Oh, sorry, that’s Condistas, the Condi Rice fan club and presidential draft supporters of the Secretary of State.  Well, silly names lend themselves to parody, I suppose.  But even worse than the Condinistas was this bit of “analysis” by Greg Haas, an “Ohio-based Democratic strategist,” who represents everything about the Ohio Democratic Party that seems all but certain to assure their self-inflicted defeat this year.  This is the state party, remember, that drove the popular antiwar candidate Paul Hackett out of the Senate race to make way for Sherrod Brown and give Mike “Why Worry About Executive Lawbreaking?” DeWine a fighting chance at re-election.  Here is Haas’ bit of “insight”:

Haas said that before Republicans would run a black woman for president, however, they will want to see how two black gubernatorial candidates – Secretary of State Ken Blackwell of Ohio and former NFL star Lynn Swann in Pennsylvania – fare against Democrats this November. And, in Maryland, Lt. Gov. Michael Steele is seeking to become the Republicans’ first black senator since Edward Brooke from Massachusetts served from 1967 to 1979.

“If Lynn Swann and Ken Blackwell would get obliterated in the election, it might raise questions about Condoleezza Rice’s viability in ’08,” Haas said. “That’s what makes them perfect stalking horses for her candidacy. If they do run strong, it’s going to say a lot about her potential for winning.”

I am not going to write one of those lame stock conservative responses where I express my shock and dismay that a Democrat has just classified someone entirely and solely by race.  It doesn’t really shock or dismay me, since this is the sort of shallow approach to politics that has dictated Democratic strategy, so called, for decades.  It is not irrelevant to Secretary Rice’s rise to prominence that she is a black woman, but it would be fairly irrelevant to her electoral prospects that she happens to be of the same race as Ken Blackwell and Lynn Swann, who resemble each other mainly in party affiliation and, oh yes, race and not in much else.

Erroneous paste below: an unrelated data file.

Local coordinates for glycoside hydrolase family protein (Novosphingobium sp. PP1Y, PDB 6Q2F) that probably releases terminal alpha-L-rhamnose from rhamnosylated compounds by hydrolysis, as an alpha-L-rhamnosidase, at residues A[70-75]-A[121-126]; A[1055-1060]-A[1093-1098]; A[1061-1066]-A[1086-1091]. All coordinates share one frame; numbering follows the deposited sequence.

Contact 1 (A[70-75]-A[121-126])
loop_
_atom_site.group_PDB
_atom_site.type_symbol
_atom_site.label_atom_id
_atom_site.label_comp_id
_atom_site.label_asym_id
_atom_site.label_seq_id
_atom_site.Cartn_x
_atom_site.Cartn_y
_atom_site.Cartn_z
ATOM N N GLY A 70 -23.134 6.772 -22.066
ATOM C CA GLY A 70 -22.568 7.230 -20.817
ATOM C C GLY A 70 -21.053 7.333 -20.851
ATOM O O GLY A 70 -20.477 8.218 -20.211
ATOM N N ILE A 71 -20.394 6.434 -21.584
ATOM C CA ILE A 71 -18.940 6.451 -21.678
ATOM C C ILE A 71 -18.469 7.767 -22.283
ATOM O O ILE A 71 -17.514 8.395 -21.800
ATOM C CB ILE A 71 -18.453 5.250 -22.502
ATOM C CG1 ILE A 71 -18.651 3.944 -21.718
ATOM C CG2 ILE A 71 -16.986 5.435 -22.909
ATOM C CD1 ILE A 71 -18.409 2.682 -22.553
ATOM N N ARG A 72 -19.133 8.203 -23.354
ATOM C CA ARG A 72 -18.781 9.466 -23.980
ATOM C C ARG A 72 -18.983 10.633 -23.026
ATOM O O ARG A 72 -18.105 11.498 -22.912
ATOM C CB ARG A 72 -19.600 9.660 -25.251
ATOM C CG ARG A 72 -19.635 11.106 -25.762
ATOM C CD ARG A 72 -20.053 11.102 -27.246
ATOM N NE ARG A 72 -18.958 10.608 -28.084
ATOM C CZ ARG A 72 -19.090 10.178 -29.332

What does strike me as rather shocking is how bad of a political analyst you have to be to say something like this.  Ken Blackwell is, so far as I can tell, a serious, principled conservative in a state party dominated by graft, corruption and the general degeneration afflicting the GOP as a whole, so I wish him well and I recognise that his electoral success will have no direct relationship to whether or not Americans would be willing to vote for Rice, were she to run (which she insists that she isn’t going to do).  Blackwell has what they like to call a “record of public service” and performed, so far as I know, creditably in his role as Secretary of State of Ohio, whereas Lynn Swann has many successful years as a professional wide receiver to his credit.  Where Blackwell is, I believe, conservative across the board, Swann is one of those predictable “moderates” on social issues. 

All this drives home that Mr. Swann has very little in common with Mr. Blackwell and will probably lose badly to Rendell by the same measure that Blackwell may still manage to win (if he can get the albatross of epidemic GOP corruption in Ohio off of his neck).  Swann seems to have the reflexive anti-Rendell vote in western Pennsylvania, and Rendell has done plenty to alienate voters, but probably not enough to cause enough people to vote for a political novice from what is nationally and statewide still the more unpopular party (Rendell may be governor, but the GOP still controls the legislature–for now).  Secretary Rice, were she to run for president, would have some of the liabilities of Swann (electoral novice, social “moderate”), none of the conservative credit among primary voters that Blackwell can count on and, oh yes, a record as one of the worst National Security Advisors in history before taking over at State, where she has so far managed not to start any wars (yet). 

But there is another problem with the Blackwell/Swann bellwether test: Ohio and Pennsylvania are very bad states for the GOP this year and we will probably see both candidates do worse than they would have done two or four years ago during one of the Khaki Elections.  This election cycle Ohio and Pennsylvania are mine-fields for the GOP; they will be lucky to retain DeWine’s seat, and Santorum’s is almost certainly lost already.  What sort of political dunce would you have to be to consider these races in these states as good indicators for the ’08 presidential election for any Republican candidate?